2. I’m wondering if it’s a cultural thing? That is, maybe it’s something they don’t want to draw attention to because people in their own community “shun” them. I don’t know……..we went to Cancun last year and while we didn’t meet anyone with Ds, everyone we interacted with weren’t running away from us and several of the workers at the resort asked us about Down syndrome. That kinda sucked that the interaction was not what you’d normally expect. I hope you are able to make some good connections once you get to where you want to be!

    1. I don’t know enough about Mexican culture to know if it’s cultural… I just know that the last two times we were here, I “accosted” (for lack of another word coming to mind!) other families and they were really happy to connect with us – that’s how we learned about dolphin therapy here and stuff like that – from other families of kids with Ds we ran into.

      Man… I sure hope we make connections too!!!

      1. It’s a cultural thing. Having a child with a disability is not seen as a blessing in our culture (from my experience). When my sister was pregnant, many of our family members were asking her to have an abortion or why she was being punished by god. In Mexico, they still refer to people with Downs as mongolitos.

        1. “mongolitos”…. 🙁 boo.

          How old is your niece/nephew now? Are you and your family on the mainland of Mexico? (- we are still in Baja)

          1. My niece is three years old! This is her on our way to Disneyland. We go every year for Children’s Day.

            Our family is from a small village in Chihuahua, roughly, six hours away from Juarez. My friend Susan actually told me about your blog and asked me to see if I knew of organizations. I unfortunately do not but I assume that the bigger cities would have them. I also asked my friends who are from Puebla to see if they knew about organizations closer to the capital.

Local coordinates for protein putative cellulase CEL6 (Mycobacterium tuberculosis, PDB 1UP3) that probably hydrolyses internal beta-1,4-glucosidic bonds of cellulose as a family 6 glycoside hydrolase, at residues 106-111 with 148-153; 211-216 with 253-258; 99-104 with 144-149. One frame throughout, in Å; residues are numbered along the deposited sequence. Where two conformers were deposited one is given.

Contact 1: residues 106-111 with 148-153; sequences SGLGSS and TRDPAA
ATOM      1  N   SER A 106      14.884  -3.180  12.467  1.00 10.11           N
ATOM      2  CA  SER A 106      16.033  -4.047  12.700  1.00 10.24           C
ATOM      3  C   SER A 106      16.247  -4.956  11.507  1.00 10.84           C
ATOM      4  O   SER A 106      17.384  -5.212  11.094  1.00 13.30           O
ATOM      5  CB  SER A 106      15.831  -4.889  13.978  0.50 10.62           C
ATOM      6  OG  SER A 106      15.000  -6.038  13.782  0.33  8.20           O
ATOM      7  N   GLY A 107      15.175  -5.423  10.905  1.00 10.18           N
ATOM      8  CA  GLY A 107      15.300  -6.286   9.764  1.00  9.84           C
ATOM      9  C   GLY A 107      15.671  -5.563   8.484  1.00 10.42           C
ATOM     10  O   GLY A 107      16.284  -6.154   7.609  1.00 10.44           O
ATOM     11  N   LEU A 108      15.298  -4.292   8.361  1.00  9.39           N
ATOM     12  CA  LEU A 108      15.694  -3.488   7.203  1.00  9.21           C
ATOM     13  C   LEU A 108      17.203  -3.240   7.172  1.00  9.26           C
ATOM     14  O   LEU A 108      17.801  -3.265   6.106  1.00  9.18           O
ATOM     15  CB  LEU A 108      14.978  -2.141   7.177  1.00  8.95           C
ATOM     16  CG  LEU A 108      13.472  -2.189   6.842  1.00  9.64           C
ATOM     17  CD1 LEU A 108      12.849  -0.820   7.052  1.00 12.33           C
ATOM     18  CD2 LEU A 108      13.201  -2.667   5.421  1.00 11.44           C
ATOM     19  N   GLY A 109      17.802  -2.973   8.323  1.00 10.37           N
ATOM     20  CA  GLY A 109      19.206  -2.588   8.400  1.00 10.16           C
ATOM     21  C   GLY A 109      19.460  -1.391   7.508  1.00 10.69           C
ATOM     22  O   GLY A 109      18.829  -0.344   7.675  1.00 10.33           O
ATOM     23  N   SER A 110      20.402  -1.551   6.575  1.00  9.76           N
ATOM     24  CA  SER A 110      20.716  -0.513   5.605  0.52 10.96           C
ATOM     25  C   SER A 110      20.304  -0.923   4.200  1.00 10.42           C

2. thank you SO MUCH!! I really appreciate your checking – we just rented an apartment in La Paz for a month, so I think I will just go to the rehab center here and see who I can meet, in person.

            Thank you again, I really appreciate it.

            And your niece is ADORABLE!!!

  3. The other commenters have covered most of what I was thinking, that there might be cultural differences in how people in Mexico view Down Syndrome. However, I don’t think it’s just Mexico. You are right that a lot of disabled people and their families are unfamiliar with seeing disability as an aspect of diversity. They see it as suffering from a dread disease. They probably still love their children dearly, but the idea of shared kinship through disability may seem utterly alien to them. I myself felt that way when I was growing up with disabilities. It wasn’t until I was in college that I found other disabled people who saw it as part of a proud identity.

    I’m sorry you have had some disappointing encounters, but I think its great that as a parent you seek out adults who have your child’s type of disability. Role models like that can be hugely important, and just telling children about their possible adult futures just can’t compare with seeing them in real life.

    1. I hear you, Andrew… I was past 30 when I started to be proud of my disabilities and connect with the disability community.

      I don’t want my daughter to have to wait as long as I did.

      Thanks for commenting

  4. Hey from Germany. 🙂
    Found your blog and love it. My daughter is 12 and I do it like you: I run to every child with Down Syndrome, tell them the good news that my daughter has Down Syndrome too, but very often they just stare at me or run away.
    So if you ever come to Berlin, just look out for us. We wont run away, but invite you to a cup of coffee. 😀